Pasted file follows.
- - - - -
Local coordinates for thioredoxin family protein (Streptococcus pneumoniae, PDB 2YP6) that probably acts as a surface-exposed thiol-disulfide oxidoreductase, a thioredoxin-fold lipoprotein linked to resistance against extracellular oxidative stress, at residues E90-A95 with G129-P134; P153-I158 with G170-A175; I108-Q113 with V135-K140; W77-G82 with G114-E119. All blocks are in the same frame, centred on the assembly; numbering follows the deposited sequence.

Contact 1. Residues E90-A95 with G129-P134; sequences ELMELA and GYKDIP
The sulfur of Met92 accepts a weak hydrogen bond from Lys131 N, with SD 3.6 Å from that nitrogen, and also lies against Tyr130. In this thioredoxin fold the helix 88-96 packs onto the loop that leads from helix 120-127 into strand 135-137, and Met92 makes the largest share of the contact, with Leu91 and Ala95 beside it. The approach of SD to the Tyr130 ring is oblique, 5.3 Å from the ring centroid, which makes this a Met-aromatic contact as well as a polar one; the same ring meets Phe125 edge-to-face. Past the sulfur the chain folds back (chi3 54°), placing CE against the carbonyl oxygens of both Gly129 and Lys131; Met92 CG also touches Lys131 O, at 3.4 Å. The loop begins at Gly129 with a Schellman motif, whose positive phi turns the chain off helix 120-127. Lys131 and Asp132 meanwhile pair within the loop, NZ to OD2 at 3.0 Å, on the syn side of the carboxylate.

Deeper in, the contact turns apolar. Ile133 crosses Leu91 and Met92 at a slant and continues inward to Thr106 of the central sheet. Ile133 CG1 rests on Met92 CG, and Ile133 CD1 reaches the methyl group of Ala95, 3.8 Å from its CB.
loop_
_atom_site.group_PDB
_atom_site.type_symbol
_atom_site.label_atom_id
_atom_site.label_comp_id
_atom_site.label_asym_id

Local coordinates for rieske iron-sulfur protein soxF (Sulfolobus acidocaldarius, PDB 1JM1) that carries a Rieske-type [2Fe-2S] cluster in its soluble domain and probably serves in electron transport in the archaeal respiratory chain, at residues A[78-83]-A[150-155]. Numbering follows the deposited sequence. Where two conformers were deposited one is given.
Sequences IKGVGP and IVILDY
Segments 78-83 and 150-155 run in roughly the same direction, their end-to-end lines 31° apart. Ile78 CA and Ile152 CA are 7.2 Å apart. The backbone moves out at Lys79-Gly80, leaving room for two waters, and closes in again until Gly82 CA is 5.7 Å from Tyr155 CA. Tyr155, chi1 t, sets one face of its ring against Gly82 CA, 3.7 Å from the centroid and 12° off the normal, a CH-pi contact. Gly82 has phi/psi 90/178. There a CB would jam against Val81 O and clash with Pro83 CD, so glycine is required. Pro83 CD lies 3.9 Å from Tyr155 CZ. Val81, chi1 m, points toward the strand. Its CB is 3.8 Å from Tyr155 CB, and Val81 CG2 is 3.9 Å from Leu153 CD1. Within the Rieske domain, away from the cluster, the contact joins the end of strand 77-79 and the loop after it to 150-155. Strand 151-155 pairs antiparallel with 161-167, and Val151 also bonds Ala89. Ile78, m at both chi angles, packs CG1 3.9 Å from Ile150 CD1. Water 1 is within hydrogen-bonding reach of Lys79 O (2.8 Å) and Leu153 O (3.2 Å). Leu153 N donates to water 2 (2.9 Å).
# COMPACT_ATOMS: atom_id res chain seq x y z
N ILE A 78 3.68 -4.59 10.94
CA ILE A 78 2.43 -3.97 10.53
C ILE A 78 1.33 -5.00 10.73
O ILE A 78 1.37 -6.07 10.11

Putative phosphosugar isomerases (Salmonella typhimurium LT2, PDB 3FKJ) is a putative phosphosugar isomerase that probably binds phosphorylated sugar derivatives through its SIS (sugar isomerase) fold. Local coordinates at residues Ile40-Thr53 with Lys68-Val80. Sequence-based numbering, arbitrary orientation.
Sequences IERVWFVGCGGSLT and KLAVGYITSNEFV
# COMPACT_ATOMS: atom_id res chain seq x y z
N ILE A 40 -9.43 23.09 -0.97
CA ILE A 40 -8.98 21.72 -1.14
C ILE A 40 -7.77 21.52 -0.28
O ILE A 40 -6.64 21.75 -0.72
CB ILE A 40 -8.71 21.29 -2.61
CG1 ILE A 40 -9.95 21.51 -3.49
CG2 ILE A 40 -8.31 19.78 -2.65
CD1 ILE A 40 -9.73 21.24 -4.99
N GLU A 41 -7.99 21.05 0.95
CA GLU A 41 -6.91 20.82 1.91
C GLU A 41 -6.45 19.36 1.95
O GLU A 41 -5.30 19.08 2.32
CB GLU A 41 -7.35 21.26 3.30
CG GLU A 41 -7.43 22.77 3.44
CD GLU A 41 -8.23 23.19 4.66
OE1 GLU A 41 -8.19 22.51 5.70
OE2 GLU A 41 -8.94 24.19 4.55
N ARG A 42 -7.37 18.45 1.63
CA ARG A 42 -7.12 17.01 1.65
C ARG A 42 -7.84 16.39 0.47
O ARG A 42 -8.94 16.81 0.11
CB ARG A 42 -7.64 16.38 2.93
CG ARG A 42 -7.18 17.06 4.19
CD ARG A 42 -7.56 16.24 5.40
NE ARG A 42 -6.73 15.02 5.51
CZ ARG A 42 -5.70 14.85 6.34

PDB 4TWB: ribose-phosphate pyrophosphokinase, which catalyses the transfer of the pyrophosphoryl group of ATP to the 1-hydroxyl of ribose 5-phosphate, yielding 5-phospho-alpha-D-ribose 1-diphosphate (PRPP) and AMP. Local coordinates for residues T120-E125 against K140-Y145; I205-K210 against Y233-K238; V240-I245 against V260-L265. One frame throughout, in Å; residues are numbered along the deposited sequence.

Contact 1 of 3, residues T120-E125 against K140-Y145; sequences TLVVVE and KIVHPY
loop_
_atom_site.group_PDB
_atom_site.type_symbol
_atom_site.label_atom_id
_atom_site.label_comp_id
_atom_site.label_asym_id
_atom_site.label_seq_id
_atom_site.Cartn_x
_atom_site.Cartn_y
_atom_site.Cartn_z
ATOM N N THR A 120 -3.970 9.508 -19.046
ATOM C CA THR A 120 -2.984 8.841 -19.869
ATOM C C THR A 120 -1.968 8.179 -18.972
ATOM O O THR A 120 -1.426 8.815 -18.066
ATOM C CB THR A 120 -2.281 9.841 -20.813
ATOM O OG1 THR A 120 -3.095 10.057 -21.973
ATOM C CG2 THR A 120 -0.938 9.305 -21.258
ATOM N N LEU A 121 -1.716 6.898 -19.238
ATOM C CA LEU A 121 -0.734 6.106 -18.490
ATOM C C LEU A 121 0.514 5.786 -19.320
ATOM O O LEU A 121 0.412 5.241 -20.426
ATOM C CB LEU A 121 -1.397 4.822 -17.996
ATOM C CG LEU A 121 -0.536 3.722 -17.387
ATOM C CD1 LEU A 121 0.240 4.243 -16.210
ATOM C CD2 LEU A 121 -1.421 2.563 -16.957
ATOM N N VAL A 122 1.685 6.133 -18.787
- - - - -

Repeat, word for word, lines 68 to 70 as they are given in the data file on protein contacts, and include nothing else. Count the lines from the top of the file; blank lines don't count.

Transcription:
ATOM C CA LEU A 121 -0.734 6.106 -18.490
ATOM C C LEU A 121 0.514 5.786 -19.320
ATOM O O LEU A 121 0.412 5.241 -20.426